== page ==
Spain is allowing Airbus A400M test flights again after the fatal crash that killed four Airbus employees on 9 May in Sevilla. The flights were suspended following the crash and subsequent investigation. Meanwhile, Airbus is displaying the A400M at next week’s Paris Air Show, saying the company has full confidence in the aircraft.
After the crash, only development flight were allowed by Spain. These differ from production test flights, which are meant to test new aircraft coming of the production line. The A400M that crashed in May was a brand new aircraft for the Turkish Air Force and was performing its first flight.
The investigation team is focusing on engine-related software issues. According to reports, parts of the software may have been accidently deleted on the crashed aircraft.
The German Air doesn’t trust the A400M it got in April this year, or any the future airlifters it will get from Airbus, until something radically changes at the European aircraft manufacturer’s plant in Seville (Sevilla) in Spain.
According to document German leading opinion magazine Der Spiegel got, Luftwaffe technicians fear more software programming mistakes, as well as the lack of quality control on the technical parts as well. The German Air Force apparently found between 800 and 900 errors in the single A400M – a majority of which should have been found if Airbus had done proper quality control on the product it delivers.
The fears of the Air Force technicians now seem to get support … from Airbus. “We have a serious final assembly quality problem,” Airbus group’s chief of strategy Marwan Lahoud has now told the German daily business newspaper Handelsblatt, basing is findings on the preliminary reports of the black box transcripts of the 9 May crash. Although many say it is officially too early to tell, Airbus itself now thinks a sloppy placed Electronic Control Unit might have either contributed or have been the cause of the engine problems that led to accident.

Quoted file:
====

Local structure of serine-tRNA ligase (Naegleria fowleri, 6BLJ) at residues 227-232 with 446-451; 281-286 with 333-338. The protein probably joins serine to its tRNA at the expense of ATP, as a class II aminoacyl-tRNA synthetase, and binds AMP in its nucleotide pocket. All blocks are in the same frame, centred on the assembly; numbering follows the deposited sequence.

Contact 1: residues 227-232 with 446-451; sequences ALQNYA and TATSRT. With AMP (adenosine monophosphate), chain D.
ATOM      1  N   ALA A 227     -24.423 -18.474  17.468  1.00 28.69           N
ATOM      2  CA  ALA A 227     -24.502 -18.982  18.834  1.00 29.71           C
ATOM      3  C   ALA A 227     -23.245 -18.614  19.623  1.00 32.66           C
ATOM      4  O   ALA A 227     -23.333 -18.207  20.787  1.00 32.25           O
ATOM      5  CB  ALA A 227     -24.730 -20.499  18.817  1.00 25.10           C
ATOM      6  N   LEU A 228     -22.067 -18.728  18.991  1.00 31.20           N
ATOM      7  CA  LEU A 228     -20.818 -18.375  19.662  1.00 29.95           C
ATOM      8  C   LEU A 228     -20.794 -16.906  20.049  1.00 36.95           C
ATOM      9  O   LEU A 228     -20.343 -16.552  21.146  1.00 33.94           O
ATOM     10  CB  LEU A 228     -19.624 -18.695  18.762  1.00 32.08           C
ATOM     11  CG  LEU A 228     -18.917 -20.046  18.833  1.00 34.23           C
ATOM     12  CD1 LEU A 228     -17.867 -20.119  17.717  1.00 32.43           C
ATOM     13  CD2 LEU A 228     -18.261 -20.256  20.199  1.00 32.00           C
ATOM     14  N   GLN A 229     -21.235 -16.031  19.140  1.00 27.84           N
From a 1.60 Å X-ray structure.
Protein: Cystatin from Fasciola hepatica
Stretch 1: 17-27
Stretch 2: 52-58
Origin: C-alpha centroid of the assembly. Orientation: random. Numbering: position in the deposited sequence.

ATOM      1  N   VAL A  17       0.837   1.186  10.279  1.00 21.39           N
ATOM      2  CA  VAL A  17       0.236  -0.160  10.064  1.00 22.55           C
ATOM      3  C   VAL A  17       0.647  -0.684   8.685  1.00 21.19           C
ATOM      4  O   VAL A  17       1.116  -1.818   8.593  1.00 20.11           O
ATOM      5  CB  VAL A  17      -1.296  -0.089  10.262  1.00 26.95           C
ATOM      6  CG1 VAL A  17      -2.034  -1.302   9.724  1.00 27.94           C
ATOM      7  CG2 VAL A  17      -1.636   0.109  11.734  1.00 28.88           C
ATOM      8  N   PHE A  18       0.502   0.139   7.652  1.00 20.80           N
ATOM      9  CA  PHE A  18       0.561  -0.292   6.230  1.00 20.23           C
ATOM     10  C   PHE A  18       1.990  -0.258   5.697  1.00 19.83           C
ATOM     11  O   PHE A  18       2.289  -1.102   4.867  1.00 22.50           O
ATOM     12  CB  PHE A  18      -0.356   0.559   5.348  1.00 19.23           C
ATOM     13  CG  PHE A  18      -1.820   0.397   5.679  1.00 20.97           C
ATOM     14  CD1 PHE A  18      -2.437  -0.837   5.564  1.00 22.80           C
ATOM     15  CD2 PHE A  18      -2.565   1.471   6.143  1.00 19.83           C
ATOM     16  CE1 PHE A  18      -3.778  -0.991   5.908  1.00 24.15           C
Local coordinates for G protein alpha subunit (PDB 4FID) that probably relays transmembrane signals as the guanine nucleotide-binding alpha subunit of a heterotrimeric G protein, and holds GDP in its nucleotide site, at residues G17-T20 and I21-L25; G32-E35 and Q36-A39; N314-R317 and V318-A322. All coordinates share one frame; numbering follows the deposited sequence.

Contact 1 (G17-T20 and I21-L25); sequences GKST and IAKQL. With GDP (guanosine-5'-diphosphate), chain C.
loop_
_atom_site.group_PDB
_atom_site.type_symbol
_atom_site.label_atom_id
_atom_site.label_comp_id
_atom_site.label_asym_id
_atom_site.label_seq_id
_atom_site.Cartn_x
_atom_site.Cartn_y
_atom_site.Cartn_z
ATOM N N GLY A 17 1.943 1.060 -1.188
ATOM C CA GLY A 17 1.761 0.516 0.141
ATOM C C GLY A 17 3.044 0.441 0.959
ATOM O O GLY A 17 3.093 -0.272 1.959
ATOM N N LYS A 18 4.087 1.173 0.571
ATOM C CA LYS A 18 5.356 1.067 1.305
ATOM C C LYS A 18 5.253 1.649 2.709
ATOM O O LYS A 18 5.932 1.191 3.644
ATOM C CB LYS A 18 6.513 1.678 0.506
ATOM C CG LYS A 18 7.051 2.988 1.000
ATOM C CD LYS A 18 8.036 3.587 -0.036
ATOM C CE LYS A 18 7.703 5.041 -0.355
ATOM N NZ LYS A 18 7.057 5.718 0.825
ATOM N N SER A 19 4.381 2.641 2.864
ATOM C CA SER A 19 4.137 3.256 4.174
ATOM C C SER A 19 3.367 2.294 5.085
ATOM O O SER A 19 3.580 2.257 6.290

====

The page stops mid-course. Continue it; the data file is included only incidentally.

Unfortunately, the Seville plant – where the A400M takes off from – is not the only one with this issue. Earlier the German Defence Ministry complained about the lack of quality control of the production of its Eurofighter EF2000/Typhoon, in which Airbus is the major share holder with 46 percent participation. Moreover, the problems with the NHIndustries NH90 – Airbus Helicopters holds a 62.5 percent share – are not fully over yet either.
Hopefully the investigation results in the crash of Airbus’ military flagship on 9 May in Spain will mean significant changes in how Airbus does things, and that the four lives of the crew on board were not lost in vain. A lack of quality control is known to cause problems in ship, car and train building as well, but a shocking and deathly crash like with the A400M due to possible fundamental construction process problems is something the European aircraft manufacturer cannot afford a second time. Big buyers Germany and France are already looking in options to buy Lockheed Martin C-130J Hercules aircraft instead.
As announced, Airbus Defence & Space flew the Airbus A400M again on Tuesday 12 May, three days after the tragic crash in Sevilla that killed four Airbus employees and seriously wounded two more. A company A400M flew from Toulouse to Seville during a 1 hours 50 minutes test flight.
The head of the Airbus military division, Fernando Alonso, was on board the aircraft. According to Alonso, the crews of the crashed aircraft ‘would have wanted A400M flight test to continue. Flight done. It’s our tribute.’ Airbus said the aircraft performed normally and all scheduled tests were completed.
Airbus on Sunday already said it would continue flying the transport aircraft, to show the company’s faith in the airplane. Airbus has not responded to claims that engines failures led to Saturday’s crash, which involved a brand new A400M on its first test flight. The aircraft was intended for delivery to Turkey.